Original Medicare generally doesn't cover vision, hearing, or dental expenses, as well as basic home health help. Alternative medicines or treatments, such as acupuncture, acupressure, homeopathy, or chiropractic care, are generally not covered, nor is care you receive while outside the U.S. Coverage through Part D does not include weight-loss pills, erectile dysfunction treatments, fertility drugs, or over-the-counter medicines.
As you plan and save for retirement, be sure to factor healthcare costs into your future budget. Even for the covered services above, deductibles and 20% co-pays will generally apply, and those costs can add up.
No. 3: Learn about Medicare Advantage plans
Ever since 1995, though, you've had a new option in the Medicare world: The Medicare Advantage plan. It's sometimes referred to as Part C, and you can opt for such a plan instead of the "original" Part A and Part B combo. (It's not a permanent decision, either. At least once a year, you can switch from one to the other.)
Medicare Advantage plans are administered by private insurers such as Blue Cross Blue Shield and UnitedHealth Group, but are regulated by the U.S. government. Each must offer at least as much coverage as original Medicare's Part A and Part B, and in order to attract customers, many offer more, such as hearing, vision, and/or dental care. Most include prescription drug coverage, too.
While original Medicare doesn't cover healthcare provided outside the U.S., some Medicare Advantage plans do. While original Medicare will often have you footing 20% of many bills, a Medicare Advantage plan might charge you a low copay per doctor visit or service. Medicare Advantage plans also have out-of-pocket limits, beyond which the plan will pick up all your healthcare costs for the year. In other words, they feature a spending cap for the customer, so that you know the most you'll have to pay. In contrast, your costs can, theoretically, be unlimited with original Medicare.
Original Medicare lets you see any healthcare provider who accepts Medicare, but Medicare Advantage plans will typically limit you to a network of doctors -- though these networks are sometimes very big. If you think you might be interested in a Medicare Advantage plan, see which ones are offered in your area.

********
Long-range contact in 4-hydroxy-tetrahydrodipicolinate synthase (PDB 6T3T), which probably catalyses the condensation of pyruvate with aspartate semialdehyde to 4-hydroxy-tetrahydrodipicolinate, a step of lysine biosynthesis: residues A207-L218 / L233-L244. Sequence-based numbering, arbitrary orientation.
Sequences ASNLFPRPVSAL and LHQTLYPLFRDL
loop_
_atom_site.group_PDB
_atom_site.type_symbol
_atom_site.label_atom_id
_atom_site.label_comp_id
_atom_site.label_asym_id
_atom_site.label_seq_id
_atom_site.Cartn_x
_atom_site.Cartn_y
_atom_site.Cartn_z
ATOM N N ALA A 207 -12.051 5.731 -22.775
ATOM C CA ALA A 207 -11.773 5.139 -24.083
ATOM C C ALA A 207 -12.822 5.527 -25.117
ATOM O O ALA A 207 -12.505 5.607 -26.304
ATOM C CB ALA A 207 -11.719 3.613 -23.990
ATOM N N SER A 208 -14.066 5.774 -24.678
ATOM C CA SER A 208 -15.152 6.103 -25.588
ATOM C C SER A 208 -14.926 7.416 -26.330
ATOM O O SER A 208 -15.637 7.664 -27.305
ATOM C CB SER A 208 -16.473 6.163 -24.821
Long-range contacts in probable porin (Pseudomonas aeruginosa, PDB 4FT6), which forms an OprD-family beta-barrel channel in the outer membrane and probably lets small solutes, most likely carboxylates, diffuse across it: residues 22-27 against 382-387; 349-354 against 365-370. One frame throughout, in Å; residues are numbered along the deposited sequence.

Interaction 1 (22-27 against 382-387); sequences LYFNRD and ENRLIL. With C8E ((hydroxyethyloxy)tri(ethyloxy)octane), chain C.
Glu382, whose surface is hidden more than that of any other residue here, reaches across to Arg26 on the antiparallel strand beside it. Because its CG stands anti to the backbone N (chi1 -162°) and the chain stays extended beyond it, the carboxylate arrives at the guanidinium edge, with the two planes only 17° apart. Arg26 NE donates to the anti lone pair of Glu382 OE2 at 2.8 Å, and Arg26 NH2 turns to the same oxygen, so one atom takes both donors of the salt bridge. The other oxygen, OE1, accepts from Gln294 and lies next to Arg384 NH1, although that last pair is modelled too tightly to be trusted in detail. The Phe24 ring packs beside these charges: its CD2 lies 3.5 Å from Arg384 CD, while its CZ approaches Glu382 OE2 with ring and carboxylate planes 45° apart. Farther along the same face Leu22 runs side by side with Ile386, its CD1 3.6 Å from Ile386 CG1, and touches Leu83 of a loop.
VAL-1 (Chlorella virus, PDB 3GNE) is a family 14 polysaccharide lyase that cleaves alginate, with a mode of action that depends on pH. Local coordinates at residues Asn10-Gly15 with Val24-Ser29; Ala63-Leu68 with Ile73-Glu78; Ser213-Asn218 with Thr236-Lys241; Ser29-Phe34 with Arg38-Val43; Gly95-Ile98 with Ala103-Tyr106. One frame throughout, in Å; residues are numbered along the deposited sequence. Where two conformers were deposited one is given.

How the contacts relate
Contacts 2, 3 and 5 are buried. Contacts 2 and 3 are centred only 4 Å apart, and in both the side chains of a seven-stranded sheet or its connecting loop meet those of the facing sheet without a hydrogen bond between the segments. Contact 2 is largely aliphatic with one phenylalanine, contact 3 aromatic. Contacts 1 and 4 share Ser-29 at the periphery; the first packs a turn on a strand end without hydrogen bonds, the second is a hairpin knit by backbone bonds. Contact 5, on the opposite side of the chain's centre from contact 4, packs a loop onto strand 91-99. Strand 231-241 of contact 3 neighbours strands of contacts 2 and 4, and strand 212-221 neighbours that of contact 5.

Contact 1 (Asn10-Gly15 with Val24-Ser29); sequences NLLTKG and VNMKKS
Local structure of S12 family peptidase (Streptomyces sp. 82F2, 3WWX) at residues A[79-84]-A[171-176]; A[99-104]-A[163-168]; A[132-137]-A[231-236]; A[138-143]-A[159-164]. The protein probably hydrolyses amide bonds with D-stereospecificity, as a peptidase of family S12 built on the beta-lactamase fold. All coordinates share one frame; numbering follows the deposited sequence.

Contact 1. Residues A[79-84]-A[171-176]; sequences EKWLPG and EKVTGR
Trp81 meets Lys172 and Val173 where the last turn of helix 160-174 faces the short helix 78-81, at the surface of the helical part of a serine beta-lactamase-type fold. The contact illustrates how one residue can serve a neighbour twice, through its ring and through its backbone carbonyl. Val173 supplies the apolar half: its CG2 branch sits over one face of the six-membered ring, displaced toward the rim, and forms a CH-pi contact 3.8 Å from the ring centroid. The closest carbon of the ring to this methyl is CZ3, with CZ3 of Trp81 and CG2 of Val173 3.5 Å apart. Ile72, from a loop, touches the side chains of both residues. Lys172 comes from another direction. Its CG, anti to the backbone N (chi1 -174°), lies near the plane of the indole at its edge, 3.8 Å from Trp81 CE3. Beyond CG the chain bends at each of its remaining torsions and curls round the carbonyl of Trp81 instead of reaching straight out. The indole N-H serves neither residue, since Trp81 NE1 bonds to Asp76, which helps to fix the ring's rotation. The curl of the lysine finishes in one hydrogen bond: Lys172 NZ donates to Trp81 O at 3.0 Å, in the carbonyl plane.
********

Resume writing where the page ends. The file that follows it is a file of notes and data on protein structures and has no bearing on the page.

No. 4: Get fit and stay fit
Finally, consider this a very smart Medicare move: getting healthier than you are. It can be an unwelcome task, if you're not fond of vegetables and exercise; but by being healthy, you can reduce the likelihood of suffering from various costly (and unpleasant) conditions, and you will probably live longer, too.
According to a 2014 study from the Insured Retirement Institute, "A 65-year-old male in excellent health can expect to live to age 87, while the same male in poor health (e.g. high blood pressure, high cholesterol, and tobacco use) has a life expectancy at age 65 of approximately 81years." For women, excellent health offers a life expectancy of 89 and poor health only 84 years. That's five or six extra years of life!
It's good to look forward to being covered by Medicare, or to already be enjoying its services. To get the most for your money, though, learn more about your options, and the smart Medicare moves you can make.
Longtime Fool specialist Selena Maranjian, whom you can follow on Twitter, owns no shares of any company mentioned in this article. The Motley Fool recommends UnitedHealth Group. Try any of our Foolish newsletter services free for 30 days. We Fools may not all hold the same opinions, but we all believe that considering a diverse range of insights makes us better investors. The Motley Fool has a disclosure policy.